Melissa Chan, based in Singapore, was 14 when her father was diagnosed with young-onset Alzheimer’s. She was inspired by her journey with her father and is now building a community of support for young caregivers caring for a person with dementia.
By Melissa Chan
I was about 14 when my dad was diagnosed with young onset Alzheimer’s. The doctors attributed it to the belated emergence of effects from an accident he had when he was younger. For the next 10 years, I lived everyday seeing my father fight the disease and the family’s struggle to redefine normalcy…until he passed on in 2014.
Losing him has made me think about the millions of other people who are affected by Alzheimer’s, who may not know what to do with their family members who have it; or feel helpless and hopeless in the long months and years of caring for someone who is slowly slipping away.
I wanted to draw from my experience to do something for him to live on in his memory. My faint memories of him were from a younger age and I never really got the chance to know him better as a person and as a father, before we had to finally let him go. Project We Forgot is partially a tribute to my father.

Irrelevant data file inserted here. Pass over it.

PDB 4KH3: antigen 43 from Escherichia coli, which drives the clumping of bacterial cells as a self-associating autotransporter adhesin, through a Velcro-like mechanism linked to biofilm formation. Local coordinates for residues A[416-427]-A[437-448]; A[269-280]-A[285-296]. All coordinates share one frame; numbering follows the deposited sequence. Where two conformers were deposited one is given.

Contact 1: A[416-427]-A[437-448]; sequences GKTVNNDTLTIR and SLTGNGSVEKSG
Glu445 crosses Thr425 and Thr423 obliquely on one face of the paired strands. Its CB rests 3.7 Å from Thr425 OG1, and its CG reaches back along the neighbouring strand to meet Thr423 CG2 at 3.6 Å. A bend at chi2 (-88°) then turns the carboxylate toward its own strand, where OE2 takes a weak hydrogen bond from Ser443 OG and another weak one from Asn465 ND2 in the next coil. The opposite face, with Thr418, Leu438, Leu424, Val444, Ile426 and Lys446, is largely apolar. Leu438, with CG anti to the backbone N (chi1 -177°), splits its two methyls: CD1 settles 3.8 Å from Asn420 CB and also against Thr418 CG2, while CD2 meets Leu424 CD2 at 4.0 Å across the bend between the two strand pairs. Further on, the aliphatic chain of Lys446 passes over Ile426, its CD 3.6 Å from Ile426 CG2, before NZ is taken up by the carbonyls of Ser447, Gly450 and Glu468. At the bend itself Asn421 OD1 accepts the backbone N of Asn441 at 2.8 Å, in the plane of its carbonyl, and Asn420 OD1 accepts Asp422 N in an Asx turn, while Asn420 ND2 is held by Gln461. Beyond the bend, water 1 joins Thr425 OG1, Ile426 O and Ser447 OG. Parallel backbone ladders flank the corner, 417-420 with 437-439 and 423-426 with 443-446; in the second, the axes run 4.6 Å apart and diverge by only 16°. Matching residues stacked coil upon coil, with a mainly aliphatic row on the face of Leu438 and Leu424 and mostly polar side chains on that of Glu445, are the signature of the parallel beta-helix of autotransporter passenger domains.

Many of you who have or are going through the caregiving journey would know that it is one heck of a learning curve and experience. From understanding the diagnosis to coming to terms with it, learning on a daily basis what the disease does and what it robs from a person, balancing the caregiving with the urgent needs of the family, and simply, experiencing the heartache of missing a person when he is right in front of you – it’s a lot to handle.
It’s true that we can’t control this illness or fight against time, as much as we want to. But we don’t have to let it get the better of us. This is why I’ve been inspired to create this community to tackle the need for greater awareness and support – one that offers a younger and fresher take on the disease while focusing on the digital generation, to build a community of support and to let people know what Alzheimer’s truly is by humanising the disease.
As I build this, I often picture myself as a teen and imagine how much of a difference having such a community of support would have helped me and my siblings when we were going through my dad’s illness. I hope that this space will allow caregivers to find their place to identify and connect with other individuals who might understand what they are going through. And especially to the younger ones, for them to know that they are not alone, to know that it is ok to speak out about it, and to use their journey to inspire others.
Thank you for joining us in our adventure as we build this for you and with you. My team and I are constantly humbled by the support we get and your feedback helps steer us in the right direction. We ask for your patience as we test and grow this. Feel free to reach out to us should you have any ideas or feedback in helping us push this better together!